The First Map of the State of North Carolina -- Includes the Moravian Wachovia Tract
Fine example of Mathew Carey's map of North Carolina, the first map of the state published after statehood.
Carey's map of North Carolina, based upon Samuel Lewis' map of 1795, which had been issued in William Guthrie's New System of Modern Geography, published by Matthew Carey. Reid's map provides a large format and highly detailed map of the state, showing towns, roads, rivers, mountains, swamps, counties, meeting houses, and substantial other detail.
Williams & Johnson note that the first state of the Lewis/Carey map does not delineate counties (although they are named). The area around present day Forsyth County is squared off with a dotted line, showing the boundaries of the Moravian Community of Wachovia. The coastline of the Outer Banks shows only a slight eastward slant.
An essential map for North Carolina collectors.
Wachovia Tract was settled by Moravians was somewhat larger than present-day Winston-Salem and somewhat smaller than present-day Forsyth County.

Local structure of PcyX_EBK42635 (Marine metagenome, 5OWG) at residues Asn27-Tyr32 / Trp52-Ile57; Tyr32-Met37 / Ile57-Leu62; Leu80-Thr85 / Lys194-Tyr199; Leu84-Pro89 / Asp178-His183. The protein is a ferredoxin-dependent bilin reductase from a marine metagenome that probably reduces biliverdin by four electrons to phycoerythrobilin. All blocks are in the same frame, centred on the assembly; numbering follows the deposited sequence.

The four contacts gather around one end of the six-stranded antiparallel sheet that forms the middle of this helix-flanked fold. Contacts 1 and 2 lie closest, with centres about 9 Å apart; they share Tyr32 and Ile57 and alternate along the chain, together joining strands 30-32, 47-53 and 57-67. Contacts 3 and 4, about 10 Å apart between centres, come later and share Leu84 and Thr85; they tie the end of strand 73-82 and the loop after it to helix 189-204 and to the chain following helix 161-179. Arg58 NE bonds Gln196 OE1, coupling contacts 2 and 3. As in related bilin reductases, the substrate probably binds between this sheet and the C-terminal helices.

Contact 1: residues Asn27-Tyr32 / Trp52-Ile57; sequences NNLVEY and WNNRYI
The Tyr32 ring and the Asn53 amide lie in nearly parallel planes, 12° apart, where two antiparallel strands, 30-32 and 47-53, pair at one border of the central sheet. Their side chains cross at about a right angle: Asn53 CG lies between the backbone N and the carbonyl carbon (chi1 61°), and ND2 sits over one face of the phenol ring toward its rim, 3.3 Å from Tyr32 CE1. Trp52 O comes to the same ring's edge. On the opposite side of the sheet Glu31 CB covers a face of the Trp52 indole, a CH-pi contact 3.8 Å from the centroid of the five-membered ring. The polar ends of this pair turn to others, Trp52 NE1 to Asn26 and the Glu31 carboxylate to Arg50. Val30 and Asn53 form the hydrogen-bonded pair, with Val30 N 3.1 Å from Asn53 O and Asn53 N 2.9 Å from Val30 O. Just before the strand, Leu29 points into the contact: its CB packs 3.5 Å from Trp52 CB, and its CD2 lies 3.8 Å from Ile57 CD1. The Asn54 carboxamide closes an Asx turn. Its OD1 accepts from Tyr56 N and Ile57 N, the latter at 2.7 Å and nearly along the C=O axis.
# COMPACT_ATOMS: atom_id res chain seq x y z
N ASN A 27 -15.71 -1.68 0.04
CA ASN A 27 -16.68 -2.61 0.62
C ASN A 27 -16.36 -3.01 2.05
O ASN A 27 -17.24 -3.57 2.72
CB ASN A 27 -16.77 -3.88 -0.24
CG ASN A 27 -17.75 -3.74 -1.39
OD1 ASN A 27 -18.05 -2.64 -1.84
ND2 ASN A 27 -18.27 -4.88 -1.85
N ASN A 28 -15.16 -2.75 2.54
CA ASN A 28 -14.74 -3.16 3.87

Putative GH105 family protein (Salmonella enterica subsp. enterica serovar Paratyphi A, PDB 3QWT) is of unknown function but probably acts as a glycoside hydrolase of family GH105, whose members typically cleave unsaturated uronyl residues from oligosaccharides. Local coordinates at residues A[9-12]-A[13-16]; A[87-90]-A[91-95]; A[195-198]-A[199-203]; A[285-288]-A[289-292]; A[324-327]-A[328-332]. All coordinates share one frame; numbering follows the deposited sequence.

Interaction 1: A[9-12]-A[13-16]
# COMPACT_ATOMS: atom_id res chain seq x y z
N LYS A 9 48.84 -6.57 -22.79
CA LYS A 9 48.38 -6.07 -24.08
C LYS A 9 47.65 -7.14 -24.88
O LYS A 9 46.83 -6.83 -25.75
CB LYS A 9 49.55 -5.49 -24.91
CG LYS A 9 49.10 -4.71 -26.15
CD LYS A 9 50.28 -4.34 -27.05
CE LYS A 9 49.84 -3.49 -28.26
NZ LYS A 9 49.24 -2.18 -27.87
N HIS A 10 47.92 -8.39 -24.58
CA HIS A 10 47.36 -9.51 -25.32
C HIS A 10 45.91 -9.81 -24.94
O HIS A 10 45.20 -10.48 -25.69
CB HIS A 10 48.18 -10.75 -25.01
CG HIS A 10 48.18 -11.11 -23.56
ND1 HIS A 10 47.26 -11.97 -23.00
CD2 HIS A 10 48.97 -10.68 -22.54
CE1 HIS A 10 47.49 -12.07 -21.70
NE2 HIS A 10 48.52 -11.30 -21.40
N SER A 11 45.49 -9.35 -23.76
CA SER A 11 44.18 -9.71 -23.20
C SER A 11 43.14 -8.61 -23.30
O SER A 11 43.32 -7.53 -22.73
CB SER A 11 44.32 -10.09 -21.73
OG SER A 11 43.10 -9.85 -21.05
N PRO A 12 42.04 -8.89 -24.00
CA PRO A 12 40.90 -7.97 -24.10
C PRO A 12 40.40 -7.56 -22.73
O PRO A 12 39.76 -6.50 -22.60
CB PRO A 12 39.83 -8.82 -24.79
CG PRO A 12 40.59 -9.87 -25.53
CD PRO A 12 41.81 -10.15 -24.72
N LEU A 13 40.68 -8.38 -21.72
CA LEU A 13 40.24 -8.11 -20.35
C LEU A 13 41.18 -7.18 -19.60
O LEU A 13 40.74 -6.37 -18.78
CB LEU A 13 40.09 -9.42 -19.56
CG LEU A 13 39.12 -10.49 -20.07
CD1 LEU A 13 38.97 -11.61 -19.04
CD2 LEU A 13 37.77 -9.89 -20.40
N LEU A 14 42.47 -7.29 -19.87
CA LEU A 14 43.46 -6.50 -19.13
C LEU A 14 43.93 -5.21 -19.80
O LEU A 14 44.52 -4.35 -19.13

In 1752 Moravian Bishop August Gottlieb "Brother Joseph" Spangenberg led an expedition to locate the area where the Unitas Fratrum, or Moravian church, intended to begin the Wachovia settlements. The Moravian Church in Europe purchased 98,985 acres in the western part of North Carolina, from John Carteret, 2nd Earl Granville.
The name "Wachovia" was selected to honor Count Zinzendorf, Moravian patron and bishop whose family estate was located in the Wachau region northwest of Vienna, which was inspired when Bishop Spangenberg and the surveying team in 1752 explored the region around the tract.